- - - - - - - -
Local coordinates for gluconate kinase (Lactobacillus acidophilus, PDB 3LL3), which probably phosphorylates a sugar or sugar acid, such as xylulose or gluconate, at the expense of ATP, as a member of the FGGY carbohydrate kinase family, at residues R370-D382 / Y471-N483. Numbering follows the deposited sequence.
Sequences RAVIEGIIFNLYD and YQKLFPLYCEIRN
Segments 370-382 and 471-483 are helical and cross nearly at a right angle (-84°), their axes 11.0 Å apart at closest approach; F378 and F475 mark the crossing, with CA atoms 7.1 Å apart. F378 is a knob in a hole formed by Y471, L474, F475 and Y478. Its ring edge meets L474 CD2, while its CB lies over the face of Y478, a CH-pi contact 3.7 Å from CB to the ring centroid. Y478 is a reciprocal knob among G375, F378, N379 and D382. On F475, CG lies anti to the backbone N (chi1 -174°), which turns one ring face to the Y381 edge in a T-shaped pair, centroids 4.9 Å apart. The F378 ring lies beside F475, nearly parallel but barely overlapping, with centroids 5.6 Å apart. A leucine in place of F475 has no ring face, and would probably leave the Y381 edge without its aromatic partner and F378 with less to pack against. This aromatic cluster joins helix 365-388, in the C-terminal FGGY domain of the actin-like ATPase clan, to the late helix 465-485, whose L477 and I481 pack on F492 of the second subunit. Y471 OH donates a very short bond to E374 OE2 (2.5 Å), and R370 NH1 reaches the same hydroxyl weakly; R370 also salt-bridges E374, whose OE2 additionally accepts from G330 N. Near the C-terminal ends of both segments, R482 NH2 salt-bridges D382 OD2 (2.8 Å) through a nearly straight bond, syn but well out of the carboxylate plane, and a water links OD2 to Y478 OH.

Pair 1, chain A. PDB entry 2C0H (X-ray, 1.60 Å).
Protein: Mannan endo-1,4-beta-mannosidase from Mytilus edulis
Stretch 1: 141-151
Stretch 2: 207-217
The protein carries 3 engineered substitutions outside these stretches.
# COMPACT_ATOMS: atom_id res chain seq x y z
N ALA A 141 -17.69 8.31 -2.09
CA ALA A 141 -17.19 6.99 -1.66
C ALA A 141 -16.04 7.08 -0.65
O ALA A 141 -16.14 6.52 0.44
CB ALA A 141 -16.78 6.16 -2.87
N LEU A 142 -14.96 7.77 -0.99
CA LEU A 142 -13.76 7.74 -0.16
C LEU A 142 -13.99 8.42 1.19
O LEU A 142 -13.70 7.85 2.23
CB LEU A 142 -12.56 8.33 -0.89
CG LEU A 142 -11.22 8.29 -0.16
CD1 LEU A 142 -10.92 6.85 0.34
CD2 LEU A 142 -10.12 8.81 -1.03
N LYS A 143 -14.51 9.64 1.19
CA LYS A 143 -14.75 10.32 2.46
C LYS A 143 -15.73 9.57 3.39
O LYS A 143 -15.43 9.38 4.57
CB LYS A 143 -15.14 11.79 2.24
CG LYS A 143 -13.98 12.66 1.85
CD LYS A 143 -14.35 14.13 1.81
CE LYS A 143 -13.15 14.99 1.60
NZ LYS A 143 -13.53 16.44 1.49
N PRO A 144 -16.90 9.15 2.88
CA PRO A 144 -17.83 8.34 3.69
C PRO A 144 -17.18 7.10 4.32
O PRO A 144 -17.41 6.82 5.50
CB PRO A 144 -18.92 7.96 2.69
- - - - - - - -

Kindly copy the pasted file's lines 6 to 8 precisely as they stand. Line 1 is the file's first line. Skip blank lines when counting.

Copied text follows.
Stretch 1: 141-151
Stretch 2: 207-217
The protein carries 3 engineered substitutions outside these stretches.